As historians, we often rely on past journalistic accounts to interpret events, so it makes sense for us to also pay attention to how drugs are depicted in the news today. Not only does charting the life cycle of current drug stories place previous depictions into historical context, but it can also help us understand where we are now and how certain drugs (like marijuana) rise and fall in the media over the years.
This is a particularly useful practice since drugs have been dominating recent headlines. From Columbia psychology professor Carl Hart appearing last month in the New York Times Magazine suggesting that “crack wasn’t the real problem” during the drug crisis of the 1980s, to the paper’s Fashion & Style section profiling celebrity-endorsed vaporizers at the beginning of this month, major outlets have been writing about drugs with a distinctly more open, less hyperbolic voice.
Additionally, changes in drug legislation have also been closely covered. The District Attorney of Brooklyn recently announced that he will limit the prosecution of low-level marijuana arrests, while the city council in Berkeley, California, announced that they’ll be giving away free medical marijuana to those who can’t afford it otherwise.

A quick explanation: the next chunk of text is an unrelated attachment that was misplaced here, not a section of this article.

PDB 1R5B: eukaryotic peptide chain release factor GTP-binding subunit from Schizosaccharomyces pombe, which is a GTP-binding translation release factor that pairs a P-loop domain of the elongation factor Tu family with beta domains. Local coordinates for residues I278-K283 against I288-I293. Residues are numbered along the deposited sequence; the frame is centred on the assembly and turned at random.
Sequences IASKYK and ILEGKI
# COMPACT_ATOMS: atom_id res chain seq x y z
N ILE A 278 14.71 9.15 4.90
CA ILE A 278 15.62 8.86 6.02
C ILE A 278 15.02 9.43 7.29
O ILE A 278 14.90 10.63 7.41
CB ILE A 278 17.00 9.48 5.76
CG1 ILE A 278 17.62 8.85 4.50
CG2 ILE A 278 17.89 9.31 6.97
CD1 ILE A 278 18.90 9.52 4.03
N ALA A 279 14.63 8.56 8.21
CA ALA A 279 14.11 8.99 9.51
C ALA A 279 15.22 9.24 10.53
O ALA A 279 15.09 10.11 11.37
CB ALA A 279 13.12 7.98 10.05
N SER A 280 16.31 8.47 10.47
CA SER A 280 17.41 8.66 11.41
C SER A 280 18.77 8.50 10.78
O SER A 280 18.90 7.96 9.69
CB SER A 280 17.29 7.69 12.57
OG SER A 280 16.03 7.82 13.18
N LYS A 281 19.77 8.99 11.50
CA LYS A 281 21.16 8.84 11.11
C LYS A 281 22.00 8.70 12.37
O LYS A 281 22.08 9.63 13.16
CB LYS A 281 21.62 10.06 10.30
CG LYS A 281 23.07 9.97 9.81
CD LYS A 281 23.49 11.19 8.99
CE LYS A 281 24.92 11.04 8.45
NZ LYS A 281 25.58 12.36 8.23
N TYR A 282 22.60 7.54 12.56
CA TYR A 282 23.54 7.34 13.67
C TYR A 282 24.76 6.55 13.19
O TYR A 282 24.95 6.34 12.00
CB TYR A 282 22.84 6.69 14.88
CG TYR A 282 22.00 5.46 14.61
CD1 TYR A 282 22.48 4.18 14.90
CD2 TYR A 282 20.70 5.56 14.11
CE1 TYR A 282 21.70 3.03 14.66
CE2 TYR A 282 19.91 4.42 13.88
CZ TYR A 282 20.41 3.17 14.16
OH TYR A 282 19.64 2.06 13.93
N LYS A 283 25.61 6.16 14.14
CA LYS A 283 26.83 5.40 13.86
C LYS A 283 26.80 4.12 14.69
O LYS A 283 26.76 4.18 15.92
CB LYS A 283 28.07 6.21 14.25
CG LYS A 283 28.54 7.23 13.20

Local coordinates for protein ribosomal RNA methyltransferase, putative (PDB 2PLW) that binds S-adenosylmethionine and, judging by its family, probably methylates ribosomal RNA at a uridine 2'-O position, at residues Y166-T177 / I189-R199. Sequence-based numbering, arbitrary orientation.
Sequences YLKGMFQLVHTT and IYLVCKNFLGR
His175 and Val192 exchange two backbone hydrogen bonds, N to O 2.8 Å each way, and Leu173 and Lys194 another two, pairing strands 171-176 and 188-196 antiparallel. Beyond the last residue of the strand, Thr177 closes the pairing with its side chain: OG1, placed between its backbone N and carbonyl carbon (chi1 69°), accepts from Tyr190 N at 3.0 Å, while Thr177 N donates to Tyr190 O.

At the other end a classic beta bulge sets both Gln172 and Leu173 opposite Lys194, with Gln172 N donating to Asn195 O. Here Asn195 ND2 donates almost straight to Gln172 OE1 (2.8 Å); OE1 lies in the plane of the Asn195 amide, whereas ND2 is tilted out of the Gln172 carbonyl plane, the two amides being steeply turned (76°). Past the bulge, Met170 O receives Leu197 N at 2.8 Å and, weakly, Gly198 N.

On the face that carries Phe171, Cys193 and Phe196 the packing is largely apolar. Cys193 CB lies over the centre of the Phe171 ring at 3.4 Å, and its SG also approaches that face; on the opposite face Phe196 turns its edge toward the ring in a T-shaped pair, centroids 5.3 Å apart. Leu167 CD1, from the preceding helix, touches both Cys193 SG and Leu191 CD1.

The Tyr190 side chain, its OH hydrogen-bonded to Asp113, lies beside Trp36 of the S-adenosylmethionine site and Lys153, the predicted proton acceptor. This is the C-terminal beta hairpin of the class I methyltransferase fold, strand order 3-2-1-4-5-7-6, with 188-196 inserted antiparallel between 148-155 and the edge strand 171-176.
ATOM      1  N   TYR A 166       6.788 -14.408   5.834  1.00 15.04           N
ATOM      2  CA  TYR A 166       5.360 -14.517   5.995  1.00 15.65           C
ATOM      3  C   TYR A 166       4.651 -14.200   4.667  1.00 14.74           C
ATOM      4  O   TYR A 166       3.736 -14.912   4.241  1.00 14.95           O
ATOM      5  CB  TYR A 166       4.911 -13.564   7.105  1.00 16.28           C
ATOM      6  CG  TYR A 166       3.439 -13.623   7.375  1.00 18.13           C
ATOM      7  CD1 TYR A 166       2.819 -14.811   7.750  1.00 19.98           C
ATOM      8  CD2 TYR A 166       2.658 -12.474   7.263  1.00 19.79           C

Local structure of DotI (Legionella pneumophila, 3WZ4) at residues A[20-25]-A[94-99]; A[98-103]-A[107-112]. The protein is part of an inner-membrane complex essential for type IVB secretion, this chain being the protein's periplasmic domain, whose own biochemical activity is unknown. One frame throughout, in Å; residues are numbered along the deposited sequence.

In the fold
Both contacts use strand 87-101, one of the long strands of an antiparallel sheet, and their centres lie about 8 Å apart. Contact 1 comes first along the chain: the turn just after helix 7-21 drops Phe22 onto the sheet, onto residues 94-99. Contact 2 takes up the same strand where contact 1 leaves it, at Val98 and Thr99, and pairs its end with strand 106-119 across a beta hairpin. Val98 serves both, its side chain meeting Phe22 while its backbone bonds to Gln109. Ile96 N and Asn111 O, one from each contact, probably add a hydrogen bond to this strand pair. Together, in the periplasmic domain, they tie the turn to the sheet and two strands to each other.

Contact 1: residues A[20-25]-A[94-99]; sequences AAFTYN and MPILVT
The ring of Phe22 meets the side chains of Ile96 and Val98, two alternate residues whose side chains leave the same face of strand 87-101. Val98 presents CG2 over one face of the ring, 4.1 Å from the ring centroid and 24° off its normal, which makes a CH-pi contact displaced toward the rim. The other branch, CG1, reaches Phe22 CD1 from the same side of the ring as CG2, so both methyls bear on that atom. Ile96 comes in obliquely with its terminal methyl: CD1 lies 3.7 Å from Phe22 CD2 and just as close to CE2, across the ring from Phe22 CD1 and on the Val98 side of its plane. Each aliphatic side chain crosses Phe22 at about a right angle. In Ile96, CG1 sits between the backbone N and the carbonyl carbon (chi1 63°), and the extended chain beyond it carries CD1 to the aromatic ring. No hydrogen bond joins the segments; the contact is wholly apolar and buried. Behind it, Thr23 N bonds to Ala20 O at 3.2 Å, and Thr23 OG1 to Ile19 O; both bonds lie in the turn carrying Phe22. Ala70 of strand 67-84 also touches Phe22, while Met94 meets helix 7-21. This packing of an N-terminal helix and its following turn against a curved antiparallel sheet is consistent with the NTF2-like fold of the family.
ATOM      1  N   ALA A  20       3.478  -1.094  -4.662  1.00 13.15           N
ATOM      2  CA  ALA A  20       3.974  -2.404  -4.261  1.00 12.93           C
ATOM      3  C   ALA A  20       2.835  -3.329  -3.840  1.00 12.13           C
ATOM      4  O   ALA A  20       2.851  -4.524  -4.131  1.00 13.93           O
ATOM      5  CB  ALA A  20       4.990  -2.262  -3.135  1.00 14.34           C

And, in perhaps the most remarkable recent news, today is the first day of official marijuana decriminalization in my hometown of Washington, D.C. Though there’s still some trouble with Congressional oversight, people caught with less than one ounce of marijuana will be charged only a $25 fine, and police are not allowed to search individuals based on the smell of marijuana smoke. You’ll still be charged $500 if caught smoking in public places (particularly if you’re caught on federal property, which makes up over 20% of D.C.’s total land) and trafficking in marijuana remains a crime, but, starting today, the personal possession of up to one ounce of weed has been effectively decriminalized in the nation’s capital.
I follow marijuana stories because I’m a marijuana historian. But are there other stories that you’ve been following that track closely with your interests? If so, how has the tone of news coverage about these substances changed over the years (if it has)? And what has been the effect of this coverage? From demonization in the media in the 1970s and ’80s, to the relative (and growing) comfort with marijuana today, we can see that news stories closely track Americans’ comfort (or discomfort) with marijuana. Is it the same for drugs or drug users that you study?
Let’s get a conversation going about drugs in the news. Leave your thoughts below.